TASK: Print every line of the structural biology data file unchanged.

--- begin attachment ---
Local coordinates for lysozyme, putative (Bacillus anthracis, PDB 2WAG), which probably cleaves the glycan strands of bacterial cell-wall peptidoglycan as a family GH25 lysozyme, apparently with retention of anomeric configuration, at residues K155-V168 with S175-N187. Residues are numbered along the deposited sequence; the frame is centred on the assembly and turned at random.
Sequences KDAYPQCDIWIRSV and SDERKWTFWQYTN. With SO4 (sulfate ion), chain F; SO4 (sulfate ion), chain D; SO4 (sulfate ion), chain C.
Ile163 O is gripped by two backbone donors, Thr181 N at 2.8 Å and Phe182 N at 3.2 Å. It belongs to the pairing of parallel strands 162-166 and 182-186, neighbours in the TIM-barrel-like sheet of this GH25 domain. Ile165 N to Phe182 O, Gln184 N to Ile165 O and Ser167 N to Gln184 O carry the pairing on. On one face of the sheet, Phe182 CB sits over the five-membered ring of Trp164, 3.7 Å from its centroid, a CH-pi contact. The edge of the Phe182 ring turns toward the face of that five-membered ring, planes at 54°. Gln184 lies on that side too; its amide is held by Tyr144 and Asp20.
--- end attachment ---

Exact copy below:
Local coordinates for lysozyme, putative (Bacillus anthracis, PDB 2WAG), which probably cleaves the glycan strands of bacterial cell-wall peptidoglycan as a family GH25 lysozyme, apparently with retention of anomeric configuration, at residues K155-V168 with S175-N187. Residues are numbered along the deposited sequence; the frame is centred on the assembly and turned at random.
Sequences KDAYPQCDIWIRSV and SDERKWTFWQYTN. With SO4 (sulfate ion), chain F; SO4 (sulfate ion), chain D; SO4 (sulfate ion), chain C.
Ile163 O is gripped by two backbone donors, Thr181 N at 2.8 Å and Phe182 N at 3.2 Å. It belongs to the pairing of parallel strands 162-166 and 182-186, neighbours in the TIM-barrel-like sheet of this GH25 domain. Ile165 N to Phe182 O, Gln184 N to Ile165 O and Ser167 N to Gln184 O carry the pairing on. On one face of the sheet, Phe182 CB sits over the five-membered ring of Trp164, 3.7 Å from its centroid, a CH-pi contact. The edge of the Phe182 ring turns toward the face of that five-membered ring, planes at 54°. Gln184 lies on that side too; its amide is held by Tyr144 and Asp20.